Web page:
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As Christ’s kingdom is not of this world then we should not be surprised that the world holds confused ideas about our newest saint – Mother Teresa. Anyone who starts off writing about her as a ‘brand’ reveals both his hand, and his inadequacy for the task he has been set. Her views were, we are told ‘unpalatable’. Good. Had she advocated abortion on demand, euthanasia and the abolition of religion, the world would have praised her ‘palatable’ views: the culture of death does not like to be reminded that, historically, it is its views which are ‘unpalatable’; still, its advocates are dying out, and unless it can make fresh converts, eventually it will achieve its existential aim – it will cease to exist.

The cynic sees in her fame a marketing exercise. This is the same mindset that sees ‘Brexiteers’ as people not fit to be trusted with a decision that only the elite can be trusted with. Such is the solipsism in which this mindset exists that is fails to get to first base on realising that it its own many failures which has brought people to the point at which they no longer believe the ‘spin’. The admiration St Teresa of Calcutta inspires is to do with something so simple that it takes very clever people to miss it. She lived among the poorest and most neglected of this world and she showed them God loved them. To judge her as though she were an NGO is to begin with the wrong yardstick. The world may not understand the love of God, and it may not be interested in it, but if its wise men and women are going to judge a Saint, they need to begin by understanding that simple fact; she was a light in the darkness.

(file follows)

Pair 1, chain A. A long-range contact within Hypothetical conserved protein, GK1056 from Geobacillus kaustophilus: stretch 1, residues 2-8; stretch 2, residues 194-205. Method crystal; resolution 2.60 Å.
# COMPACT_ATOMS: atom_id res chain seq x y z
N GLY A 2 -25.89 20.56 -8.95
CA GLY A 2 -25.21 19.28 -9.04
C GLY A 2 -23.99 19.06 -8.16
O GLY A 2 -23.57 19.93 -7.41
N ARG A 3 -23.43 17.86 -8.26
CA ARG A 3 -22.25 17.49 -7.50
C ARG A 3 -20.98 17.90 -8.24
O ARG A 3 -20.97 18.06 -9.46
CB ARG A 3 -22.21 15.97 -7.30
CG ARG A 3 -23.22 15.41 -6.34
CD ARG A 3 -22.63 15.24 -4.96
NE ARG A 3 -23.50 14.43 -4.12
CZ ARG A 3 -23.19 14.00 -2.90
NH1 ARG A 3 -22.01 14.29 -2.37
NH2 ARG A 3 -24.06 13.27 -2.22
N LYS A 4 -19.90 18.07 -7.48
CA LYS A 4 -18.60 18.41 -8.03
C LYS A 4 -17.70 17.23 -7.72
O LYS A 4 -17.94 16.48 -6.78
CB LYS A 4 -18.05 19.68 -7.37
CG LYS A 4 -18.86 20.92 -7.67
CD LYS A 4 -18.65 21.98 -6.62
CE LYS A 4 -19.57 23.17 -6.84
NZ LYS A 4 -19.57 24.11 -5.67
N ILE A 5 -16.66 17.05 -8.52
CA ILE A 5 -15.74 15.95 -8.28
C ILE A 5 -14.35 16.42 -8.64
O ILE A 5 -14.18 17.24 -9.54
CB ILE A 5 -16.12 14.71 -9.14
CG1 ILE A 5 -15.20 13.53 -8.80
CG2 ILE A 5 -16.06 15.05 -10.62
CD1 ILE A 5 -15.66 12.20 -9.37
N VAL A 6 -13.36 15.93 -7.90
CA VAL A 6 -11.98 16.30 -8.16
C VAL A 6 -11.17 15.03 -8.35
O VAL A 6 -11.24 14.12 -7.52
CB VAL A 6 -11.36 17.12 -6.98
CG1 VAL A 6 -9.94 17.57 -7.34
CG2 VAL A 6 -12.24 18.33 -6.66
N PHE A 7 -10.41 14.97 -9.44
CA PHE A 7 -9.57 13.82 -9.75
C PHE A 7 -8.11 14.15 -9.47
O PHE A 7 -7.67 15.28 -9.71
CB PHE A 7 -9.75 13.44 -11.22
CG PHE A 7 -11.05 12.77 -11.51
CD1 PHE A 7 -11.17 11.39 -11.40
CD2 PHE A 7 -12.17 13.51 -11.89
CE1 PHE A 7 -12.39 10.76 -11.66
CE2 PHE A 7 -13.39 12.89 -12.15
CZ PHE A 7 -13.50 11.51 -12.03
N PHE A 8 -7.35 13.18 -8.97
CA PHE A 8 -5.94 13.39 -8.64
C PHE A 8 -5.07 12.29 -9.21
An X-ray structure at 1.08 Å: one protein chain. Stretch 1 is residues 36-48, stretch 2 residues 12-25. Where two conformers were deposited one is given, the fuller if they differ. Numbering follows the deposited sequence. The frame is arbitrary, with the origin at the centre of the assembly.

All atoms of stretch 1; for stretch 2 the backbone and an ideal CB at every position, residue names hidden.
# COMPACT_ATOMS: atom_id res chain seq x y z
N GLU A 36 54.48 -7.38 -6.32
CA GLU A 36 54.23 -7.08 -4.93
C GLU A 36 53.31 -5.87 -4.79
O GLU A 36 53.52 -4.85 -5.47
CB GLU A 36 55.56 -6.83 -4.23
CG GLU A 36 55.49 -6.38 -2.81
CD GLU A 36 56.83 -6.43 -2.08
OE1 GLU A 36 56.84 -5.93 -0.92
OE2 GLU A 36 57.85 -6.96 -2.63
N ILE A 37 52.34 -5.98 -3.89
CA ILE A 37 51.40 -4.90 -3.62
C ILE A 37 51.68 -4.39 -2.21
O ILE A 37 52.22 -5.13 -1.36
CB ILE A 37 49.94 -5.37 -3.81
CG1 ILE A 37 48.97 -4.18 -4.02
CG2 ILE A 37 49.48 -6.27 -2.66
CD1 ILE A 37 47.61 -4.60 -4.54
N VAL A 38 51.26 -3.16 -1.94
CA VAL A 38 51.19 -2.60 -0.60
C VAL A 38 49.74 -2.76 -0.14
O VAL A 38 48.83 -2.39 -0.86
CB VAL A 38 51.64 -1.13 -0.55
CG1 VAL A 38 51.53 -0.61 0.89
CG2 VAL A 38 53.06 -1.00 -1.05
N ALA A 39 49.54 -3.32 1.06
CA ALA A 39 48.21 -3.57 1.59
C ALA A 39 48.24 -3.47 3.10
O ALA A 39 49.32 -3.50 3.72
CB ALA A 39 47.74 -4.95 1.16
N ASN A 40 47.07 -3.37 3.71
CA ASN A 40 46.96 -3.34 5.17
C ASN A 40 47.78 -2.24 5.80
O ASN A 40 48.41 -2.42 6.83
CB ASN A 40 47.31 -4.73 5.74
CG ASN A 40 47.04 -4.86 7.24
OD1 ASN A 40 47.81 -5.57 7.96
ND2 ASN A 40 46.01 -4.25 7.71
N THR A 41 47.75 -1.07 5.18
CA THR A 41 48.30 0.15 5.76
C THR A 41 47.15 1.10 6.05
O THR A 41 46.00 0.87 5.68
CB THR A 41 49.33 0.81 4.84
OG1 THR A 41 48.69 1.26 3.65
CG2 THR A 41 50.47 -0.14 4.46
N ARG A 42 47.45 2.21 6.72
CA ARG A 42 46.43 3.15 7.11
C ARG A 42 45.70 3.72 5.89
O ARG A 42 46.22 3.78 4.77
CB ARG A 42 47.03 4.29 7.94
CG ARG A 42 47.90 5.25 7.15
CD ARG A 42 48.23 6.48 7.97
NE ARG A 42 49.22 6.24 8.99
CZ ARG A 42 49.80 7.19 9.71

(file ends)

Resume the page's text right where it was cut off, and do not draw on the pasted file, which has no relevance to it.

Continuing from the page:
Since her death we have discovered that she herself underwent a long dark night of the soul – but instead of discouraging her and driving her in the direction of unbelief, she used it to empathise with those who lived with the darkness of this world, and she brought love to the unloved, care to those for whom no one else cared; and she witnessed to God’s love, even though she, herself, felt far from it. When they have lived among the poor and spent time helping them, that will be the moment for the armchair welfarists to make their comments and expect some respect. But those less inclined to think their views are the yardstick by which to measure others understand something the wise men and women of this world don’t – they recognise simple goodness and saintliness. In the old days saints were made locally and sometimes there would be a cry for that to happen at their fineral – we heard it with St John Paul II ‘santo subito’. The ordinary people of the world recognise what those who elect themselves as their spokesmen and women are too cynical to see – which is that she was a saint who cared: and that goes a long way with those who know that what this world needs is more people like her and fewer like her critics. She helped others; they help themselves.